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Should I Buy Your Motion to Dismiss Pack?

Short Answer: Only if you need to file a motion to dismiss.

Long Answer – As follows:

When Should One Purchase our Motion to Dismiss Pack?

A lot of people buy our Motion to Dismiss Pack on the theory that they want the case against them to go away. It isn’t as simple as that. The motion to dismiss pack is applicable to situations where (1) you have filed a counterclaim and the debt collector moves to dismiss it, or (2) you have some legal basis for arguing that even if everything the petition against you is considered true the debt collector does not have a right to collect from you.

The first of these possibilities – that you are defending against a motion to dismiss – is obvious. If they want to dismiss, you will probably want to defend against that. Your motion to dismiss their claim is more of the question.

Purpose of Motion to Dismiss

A motion to dismiss is a way to “test the adequacy of the petition.” It is NOT a way to test whether the debt collector has evidence to support its lawsuit. Motions to dismiss are therefore appropriate, most generally, when you have a challenge to the company’s right to sue you in a specific court or in general, or when you have a challenge to the court’s power over you. There are also what are known as “equitable” considerations we will discuss.

The Debt Collector’s Right to Sue You

The main way this comes up is in jurisdictions where they have passed regulations on debt collectors which the collector has not followed. Most typically this is an issue of registering or not. Several states require debt collectors to register in some way before pursuing debt – and debt collectors often ignore those regulations. If yours did, a motion to dismiss on that basis would be a good idea.

Another way the right to sue you comes up – much less frequently – is that the petition fails to allege ownership of the debt. This could happen, for example, where ABC Collectors are suing you on a Citibank credit card. If they allege in the petition that they bought the debt, then you will want to find out what evidence they have, but this is part of the suit and not a motion to dismiss. If they fail to allege why you’re supposed to owe them on a debt apparently owing to Citibank, a motion to dismiss is probably in order.

The Court’s Right to Hear the Case

You may want to challenge the court’s power to hear the case against you. This arises in two ways. First, the suit could be brought somewhere other than the jurisdiction in which you live. You live in X county, and they bring suit in Y county and you never lived there. That would likely deprive the court of jurisdiction over you and constitute a violation of the Fair Debt Collection Practices Act.

The other, more common, reason for this sort of motion to dismiss has to do with service. Were you served correctly? And this question can be rather complicated. For present purposes, we merely say that a motion to dismiss is the appropriate way to challenge the court’s power over you, and this is a motion you would want to file before taking any other action in the suit. If you think you were not served properly, in other words, you will probably want to file a motion to dismiss.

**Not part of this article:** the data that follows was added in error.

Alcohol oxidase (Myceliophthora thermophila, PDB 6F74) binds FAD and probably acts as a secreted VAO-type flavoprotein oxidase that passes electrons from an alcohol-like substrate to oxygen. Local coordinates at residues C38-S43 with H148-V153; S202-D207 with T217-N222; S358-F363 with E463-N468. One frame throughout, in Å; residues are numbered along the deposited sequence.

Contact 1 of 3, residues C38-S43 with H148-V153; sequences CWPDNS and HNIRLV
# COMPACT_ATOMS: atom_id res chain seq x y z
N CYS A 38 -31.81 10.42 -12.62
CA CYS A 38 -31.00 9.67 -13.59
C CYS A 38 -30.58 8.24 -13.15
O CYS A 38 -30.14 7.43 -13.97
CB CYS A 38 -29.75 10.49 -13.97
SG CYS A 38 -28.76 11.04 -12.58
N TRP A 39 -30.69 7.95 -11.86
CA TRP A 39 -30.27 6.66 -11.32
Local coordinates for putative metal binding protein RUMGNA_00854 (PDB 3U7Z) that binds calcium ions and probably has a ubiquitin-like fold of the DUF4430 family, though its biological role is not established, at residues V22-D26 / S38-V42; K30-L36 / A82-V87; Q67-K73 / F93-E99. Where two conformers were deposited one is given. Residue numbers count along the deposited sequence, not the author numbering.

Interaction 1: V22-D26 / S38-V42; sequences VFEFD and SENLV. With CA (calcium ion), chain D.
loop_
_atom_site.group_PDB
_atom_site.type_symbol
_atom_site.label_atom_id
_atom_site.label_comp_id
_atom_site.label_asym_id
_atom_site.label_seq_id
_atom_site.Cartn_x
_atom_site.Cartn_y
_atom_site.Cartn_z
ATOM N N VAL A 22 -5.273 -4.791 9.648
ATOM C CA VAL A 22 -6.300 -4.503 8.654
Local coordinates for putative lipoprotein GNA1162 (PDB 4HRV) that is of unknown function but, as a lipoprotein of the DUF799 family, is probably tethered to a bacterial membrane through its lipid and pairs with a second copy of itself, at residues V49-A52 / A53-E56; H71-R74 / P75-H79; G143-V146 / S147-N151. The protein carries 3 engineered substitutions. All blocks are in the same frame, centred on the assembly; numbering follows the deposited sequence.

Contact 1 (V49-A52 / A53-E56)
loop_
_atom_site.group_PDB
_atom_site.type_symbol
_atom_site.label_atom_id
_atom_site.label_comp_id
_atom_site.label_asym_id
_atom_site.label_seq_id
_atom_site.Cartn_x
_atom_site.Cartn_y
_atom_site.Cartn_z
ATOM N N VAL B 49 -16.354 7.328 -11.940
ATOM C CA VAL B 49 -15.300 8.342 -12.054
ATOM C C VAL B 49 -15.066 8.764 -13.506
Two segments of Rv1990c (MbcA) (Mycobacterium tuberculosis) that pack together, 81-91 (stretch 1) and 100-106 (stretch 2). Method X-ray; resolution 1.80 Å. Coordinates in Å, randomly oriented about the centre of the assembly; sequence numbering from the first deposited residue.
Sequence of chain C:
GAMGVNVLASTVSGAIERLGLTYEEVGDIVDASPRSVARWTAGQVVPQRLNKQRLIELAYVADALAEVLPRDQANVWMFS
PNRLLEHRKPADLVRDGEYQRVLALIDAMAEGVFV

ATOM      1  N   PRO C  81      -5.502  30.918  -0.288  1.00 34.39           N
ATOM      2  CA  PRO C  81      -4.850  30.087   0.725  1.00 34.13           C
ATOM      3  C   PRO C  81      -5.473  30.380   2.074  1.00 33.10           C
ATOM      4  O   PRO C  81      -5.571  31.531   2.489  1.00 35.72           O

“Equitable” Circumstances

There are certain gray areas that might be appropriate for a motion to dismiss, and these are called “equitable” considerations.

“Equity” is a historical reference to the way courts used to be in England, but for our purposes they refer to something more like moral rightness. If the debt collector waited too long to bring suit, if it did something to prevent you from making payments, or if you settled the case previously and they still sued you might all be examples of equitable defenses. While they DO involve evidence beyond the pleadings (the normal boundary line for motions to dismiss), you could probably bring these things as motions to dismiss. You would also be wise to plead them as “affirmative defenses” in your answer if you file an answer

What Motions to Dismiss are NOT for

You don’t file a motion to dismiss because you aren’t satisfied with attachments to the debt collector’s petition or don’t think they have the proof. Yes, you’ll attack their case – but later, and in another way. You don’t file a motion to dismiss because you just want the case to go away. And you don’t BUY a motion to dismiss pack here as an inexpensive way to defend the case in general. Our motion to dismiss pack is a specific product aimed at a specific situation. If it doesn’t apply to your situation, you will simply want to get the Gold Debt Litigation Membership and start doing the things you need to do to win the case.

Motions to Dismiss Part 2

Motions to Dismiss in Debt Collection Cases, Part Two

When you’re being sued on a debt by a debt collector, motions to dismiss can come up in one or both of two ways: you could file one against them – or they could file one against you. More specifically, (1) you could file a motion to dismiss their lawsuit, or (2) they could file a motion to dismiss your counterclaim.

It is also possible that either or both of you could file a motion to dismiss certain affirmative defenses, although this does not happen very often in debt cases.

This is the second part of a two-part article. For the first part, click here. For a video on arguing motions in court, click here.

What Motions to Dismiss Are